How Airlines Can Stand Apart In A Post-Pandemic Travel World

Credit: Besiki Kavtaradze

Airline industry observers believe the pandemic has set the stage for a significant metamorphosis of global air travel and how companies respond to the changes will determine who survives and potentially even thrives.

With the ongoing impact of border closures and quarantines on business and international travel especially, “the upcoming fight for passenger preference will be fierce, and the survivors will determine the future passenger experience,” design and innovation company Teague senior director-airline experience Anthony Harcup said during the Red Cabin Innovation Summit. “The ability to do this is going to make the difference between the companies that will make it through the pandemic and those that won’t. The ones that will are making it their business to cut through the noise and find some focus here.”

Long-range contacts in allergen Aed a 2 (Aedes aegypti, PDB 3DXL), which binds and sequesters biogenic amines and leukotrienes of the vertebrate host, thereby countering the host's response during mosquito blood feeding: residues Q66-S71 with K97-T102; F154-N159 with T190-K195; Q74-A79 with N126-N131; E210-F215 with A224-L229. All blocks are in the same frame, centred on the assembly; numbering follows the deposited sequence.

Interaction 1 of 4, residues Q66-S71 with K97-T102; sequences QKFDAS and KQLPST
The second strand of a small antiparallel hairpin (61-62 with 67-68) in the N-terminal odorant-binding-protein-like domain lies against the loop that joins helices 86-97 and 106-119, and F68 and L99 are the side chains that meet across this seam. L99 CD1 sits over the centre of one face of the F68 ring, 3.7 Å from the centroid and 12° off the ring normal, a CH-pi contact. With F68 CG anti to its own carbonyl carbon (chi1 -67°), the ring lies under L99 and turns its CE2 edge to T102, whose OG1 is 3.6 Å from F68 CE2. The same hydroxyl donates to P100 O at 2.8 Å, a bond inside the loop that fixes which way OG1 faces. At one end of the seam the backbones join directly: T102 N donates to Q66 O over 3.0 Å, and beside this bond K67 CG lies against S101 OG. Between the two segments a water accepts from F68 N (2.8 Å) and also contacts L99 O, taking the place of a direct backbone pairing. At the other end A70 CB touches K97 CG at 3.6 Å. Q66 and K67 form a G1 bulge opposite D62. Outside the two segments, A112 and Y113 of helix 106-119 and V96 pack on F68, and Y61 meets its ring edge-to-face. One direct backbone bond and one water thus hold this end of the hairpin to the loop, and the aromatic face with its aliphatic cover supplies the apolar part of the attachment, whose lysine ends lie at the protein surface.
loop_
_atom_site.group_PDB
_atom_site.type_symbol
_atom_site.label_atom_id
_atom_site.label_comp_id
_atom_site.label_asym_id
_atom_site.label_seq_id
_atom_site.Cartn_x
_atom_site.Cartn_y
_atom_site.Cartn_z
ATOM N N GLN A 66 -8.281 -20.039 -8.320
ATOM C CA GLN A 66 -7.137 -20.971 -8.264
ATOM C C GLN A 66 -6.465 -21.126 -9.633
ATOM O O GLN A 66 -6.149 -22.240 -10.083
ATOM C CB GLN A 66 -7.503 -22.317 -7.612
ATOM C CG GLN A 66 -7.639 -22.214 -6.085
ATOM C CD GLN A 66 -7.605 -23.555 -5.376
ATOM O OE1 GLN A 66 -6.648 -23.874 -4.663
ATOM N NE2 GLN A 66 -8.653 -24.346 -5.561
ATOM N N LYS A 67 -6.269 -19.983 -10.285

Harcup believes the industry is witnessing a rebirth of air travel.

“In four years’ time I might be standing before you with a talk entitled: ‘2020-2024: The Years that Transformed Air Travel,’ and I will likely cite a chronology of innovations that helped to create a more relevant, more efficient and more resilient industry.”

In a post-pandemic environment, Harcup said, there will be new passenger experience expectations and behaviors. These include:

  •  A new design standard for cleanliness that will be prioritized in the same way that air travel comfort and safety standards have been prioritized historically. Cabin and airport products designed for hygiene and cleanliness will be preferred by passengers;
  • A different geopolitical climate in which new destinations are popular in certain areas for certain reasons;
  • New skills, expertise and departments needed within airlines and suppliers as companies start to rebuild;
  • A different global fleet. Efficiency, commonality requirements and commercial pressures will reshape the world’s airline fleet makeup.